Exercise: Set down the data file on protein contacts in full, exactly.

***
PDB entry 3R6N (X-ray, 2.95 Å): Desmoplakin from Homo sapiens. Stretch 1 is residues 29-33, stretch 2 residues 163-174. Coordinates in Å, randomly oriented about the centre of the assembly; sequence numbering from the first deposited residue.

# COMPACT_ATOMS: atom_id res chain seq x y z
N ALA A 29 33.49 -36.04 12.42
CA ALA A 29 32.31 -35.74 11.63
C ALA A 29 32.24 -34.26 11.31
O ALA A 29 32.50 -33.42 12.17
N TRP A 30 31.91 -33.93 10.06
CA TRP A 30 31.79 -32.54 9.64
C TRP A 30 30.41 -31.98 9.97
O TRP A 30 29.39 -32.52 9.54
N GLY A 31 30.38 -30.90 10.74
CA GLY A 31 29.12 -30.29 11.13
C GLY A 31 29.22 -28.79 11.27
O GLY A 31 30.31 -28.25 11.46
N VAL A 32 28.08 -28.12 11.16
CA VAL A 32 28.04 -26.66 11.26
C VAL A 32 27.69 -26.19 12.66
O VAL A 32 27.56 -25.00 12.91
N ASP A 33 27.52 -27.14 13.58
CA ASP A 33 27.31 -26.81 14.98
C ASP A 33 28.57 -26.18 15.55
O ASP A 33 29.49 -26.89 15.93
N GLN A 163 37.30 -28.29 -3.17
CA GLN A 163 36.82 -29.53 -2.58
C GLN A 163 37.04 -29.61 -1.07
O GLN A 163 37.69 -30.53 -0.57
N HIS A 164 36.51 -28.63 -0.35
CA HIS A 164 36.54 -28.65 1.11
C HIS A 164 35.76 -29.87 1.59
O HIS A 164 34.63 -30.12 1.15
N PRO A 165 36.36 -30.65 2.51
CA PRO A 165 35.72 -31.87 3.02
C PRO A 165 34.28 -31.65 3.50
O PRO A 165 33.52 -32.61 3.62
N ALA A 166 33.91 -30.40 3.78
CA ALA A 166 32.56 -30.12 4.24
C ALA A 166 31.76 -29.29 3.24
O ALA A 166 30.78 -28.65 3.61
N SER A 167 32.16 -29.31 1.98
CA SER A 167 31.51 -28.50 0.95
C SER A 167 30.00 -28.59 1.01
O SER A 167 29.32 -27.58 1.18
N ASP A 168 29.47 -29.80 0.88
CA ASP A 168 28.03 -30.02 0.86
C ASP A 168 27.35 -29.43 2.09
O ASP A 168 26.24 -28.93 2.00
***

PDB entry 3R6N (X-ray, 2.95 Å): Desmoplakin from Homo sapiens. Stretch 1 is residues 29-33, stretch 2 residues 163-174. Coordinates in Å, randomly oriented about the centre of the assembly; sequence numbering from the first deposited residue.

# COMPACT_ATOMS: atom_id res chain seq x y z
N ALA A 29 33.49 -36.04 12.42
CA ALA A 29 32.31 -35.74 11.63
C ALA A 29 32.24 -34.26 11.31
O ALA A 29 32.50 -33.42 12.17
N TRP A 30 31.91 -33.93 10.06
CA TRP A 30 31.79 -32.54 9.64
C TRP A 30 30.41 -31.98 9.97
O TRP A 30 29.39 -32.52 9.54
N GLY A 31 30.38 -30.90 10.74
CA GLY A 31 29.12 -30.29 11.13
C GLY A 31 29.22 -28.79 11.27
O GLY A 31 30.31 -28.25 11.46
N VAL A 32 28.08 -28.12 11.16
CA VAL A 32 28.04 -26.66 11.26
C VAL A 32 27.69 -26.19 12.66
O VAL A 32 27.56 -25.00 12.91
N ASP A 33 27.52 -27.14 13.58
CA ASP A 33 27.31 -26.81 14.98
C ASP A 33 28.57 -26.18 15.55
O ASP A 33 29.49 -26.89 15.93
N GLN A 163 37.30 -28.29 -3.17
CA GLN A 163 36.82 -29.53 -2.58
C GLN A 163 37.04 -29.61 -1.07
O GLN A 163 37.69 -30.53 -0.57
N HIS A 164 36.51 -28.63 -0.35
CA HIS A 164 36.54 -28.65 1.11
C HIS A 164 35.76 -29.87 1.59
O HIS A 164 34.63 -30.12 1.15
N PRO A 165 36.36 -30.65 2.51
CA PRO A 165 35.72 -31.87 3.02
C PRO A 165 34.28 -31.65 3.50
O PRO A 165 33.52 -32.61 3.62
N ALA A 166 33.91 -30.40 3.78
CA ALA A 166 32.56 -30.12 4.24
C ALA A 166 31.76 -29.29 3.24
O ALA A 166 30.78 -28.65 3.61
N SER A 167 32.16 -29.31 1.98
CA SER A 167 31.51 -28.50 0.95
C SER A 167 30.00 -28.59 1.01
O SER A 167 29.32 -27.58 1.18
N ASP A 168 29.47 -29.80 0.88
CA ASP A 168 28.03 -30.02 0.86
C ASP A 168 27.35 -29.43 2.09
O ASP A 168 26.24 -28.93 2.00